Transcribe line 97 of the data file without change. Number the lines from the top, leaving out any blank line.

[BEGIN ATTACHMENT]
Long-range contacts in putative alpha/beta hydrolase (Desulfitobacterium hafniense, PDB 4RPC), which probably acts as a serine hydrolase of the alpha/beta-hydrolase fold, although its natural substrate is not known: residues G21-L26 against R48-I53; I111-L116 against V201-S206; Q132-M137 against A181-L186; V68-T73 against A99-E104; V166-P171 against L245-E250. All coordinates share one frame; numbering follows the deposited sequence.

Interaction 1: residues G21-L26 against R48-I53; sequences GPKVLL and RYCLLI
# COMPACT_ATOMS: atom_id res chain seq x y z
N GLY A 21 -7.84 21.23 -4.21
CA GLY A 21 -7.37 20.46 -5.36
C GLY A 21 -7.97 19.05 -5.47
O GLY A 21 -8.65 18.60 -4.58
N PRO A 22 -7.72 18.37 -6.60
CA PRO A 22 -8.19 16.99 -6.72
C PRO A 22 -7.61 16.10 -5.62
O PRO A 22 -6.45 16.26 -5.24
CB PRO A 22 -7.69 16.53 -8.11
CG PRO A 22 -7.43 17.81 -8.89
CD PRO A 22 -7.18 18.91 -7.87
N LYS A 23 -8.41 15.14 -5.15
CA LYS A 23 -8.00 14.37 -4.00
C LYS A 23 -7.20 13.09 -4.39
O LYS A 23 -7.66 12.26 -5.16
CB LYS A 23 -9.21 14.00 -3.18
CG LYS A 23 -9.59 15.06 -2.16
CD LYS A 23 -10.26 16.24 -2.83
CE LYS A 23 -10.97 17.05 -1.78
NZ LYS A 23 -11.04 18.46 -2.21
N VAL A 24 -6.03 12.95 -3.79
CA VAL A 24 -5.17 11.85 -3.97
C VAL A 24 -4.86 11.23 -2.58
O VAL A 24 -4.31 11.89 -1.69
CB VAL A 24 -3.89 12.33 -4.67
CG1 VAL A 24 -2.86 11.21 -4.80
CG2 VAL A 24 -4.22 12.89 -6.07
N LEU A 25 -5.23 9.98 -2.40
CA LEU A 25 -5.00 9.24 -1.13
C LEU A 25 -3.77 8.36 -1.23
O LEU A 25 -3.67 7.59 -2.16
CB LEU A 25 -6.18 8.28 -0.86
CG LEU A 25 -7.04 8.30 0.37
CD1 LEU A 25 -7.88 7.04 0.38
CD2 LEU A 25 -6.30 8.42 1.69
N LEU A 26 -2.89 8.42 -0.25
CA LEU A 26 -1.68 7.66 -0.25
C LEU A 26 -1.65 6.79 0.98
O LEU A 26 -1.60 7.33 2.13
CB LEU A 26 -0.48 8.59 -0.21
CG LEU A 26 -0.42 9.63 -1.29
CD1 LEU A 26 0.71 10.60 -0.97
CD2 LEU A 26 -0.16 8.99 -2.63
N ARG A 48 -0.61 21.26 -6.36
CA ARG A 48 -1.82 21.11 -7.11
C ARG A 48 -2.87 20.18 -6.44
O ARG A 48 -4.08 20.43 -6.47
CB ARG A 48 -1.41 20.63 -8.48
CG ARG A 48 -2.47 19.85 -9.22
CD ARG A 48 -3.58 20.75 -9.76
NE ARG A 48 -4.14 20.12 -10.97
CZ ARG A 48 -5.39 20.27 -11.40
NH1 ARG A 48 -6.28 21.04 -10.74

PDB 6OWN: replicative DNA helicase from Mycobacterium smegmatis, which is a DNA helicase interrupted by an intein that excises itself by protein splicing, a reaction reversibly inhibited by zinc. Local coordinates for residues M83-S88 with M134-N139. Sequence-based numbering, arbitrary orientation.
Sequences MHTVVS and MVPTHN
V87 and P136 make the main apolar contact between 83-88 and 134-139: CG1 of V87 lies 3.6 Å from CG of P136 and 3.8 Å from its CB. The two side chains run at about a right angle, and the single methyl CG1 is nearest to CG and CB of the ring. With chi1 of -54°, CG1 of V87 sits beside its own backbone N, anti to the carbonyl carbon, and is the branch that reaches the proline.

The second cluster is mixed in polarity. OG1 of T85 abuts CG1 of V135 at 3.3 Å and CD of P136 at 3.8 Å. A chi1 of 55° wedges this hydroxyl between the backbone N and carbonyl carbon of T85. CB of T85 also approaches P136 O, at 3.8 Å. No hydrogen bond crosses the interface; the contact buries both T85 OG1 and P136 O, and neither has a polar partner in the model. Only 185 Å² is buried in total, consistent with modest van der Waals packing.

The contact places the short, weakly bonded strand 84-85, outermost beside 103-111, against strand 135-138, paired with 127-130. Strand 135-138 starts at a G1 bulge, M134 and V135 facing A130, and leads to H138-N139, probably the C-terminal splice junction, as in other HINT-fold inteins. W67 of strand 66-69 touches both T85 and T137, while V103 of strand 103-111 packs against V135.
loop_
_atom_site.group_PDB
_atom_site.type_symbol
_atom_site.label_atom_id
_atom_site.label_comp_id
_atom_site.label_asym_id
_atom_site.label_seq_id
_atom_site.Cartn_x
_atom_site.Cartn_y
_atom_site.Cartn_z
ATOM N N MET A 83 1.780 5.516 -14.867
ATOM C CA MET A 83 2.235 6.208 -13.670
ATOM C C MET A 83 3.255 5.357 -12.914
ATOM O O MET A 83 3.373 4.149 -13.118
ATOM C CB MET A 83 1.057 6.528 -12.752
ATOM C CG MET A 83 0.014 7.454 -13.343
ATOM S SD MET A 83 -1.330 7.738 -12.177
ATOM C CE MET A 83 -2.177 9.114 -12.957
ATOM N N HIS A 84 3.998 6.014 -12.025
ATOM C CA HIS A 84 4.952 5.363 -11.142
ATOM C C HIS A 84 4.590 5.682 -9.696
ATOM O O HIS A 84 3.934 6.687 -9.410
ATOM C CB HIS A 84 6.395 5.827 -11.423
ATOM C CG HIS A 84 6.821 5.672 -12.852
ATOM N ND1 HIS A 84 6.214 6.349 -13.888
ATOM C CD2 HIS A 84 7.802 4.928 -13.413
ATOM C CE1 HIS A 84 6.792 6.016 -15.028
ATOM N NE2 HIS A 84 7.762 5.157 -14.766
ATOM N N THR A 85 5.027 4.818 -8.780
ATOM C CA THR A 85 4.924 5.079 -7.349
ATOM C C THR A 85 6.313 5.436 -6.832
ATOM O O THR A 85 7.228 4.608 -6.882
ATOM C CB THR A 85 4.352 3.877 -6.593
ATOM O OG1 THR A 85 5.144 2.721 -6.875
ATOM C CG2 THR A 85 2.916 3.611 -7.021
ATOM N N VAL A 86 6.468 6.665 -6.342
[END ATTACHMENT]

ATOM N N VAL A 86 6.468 6.665 -6.342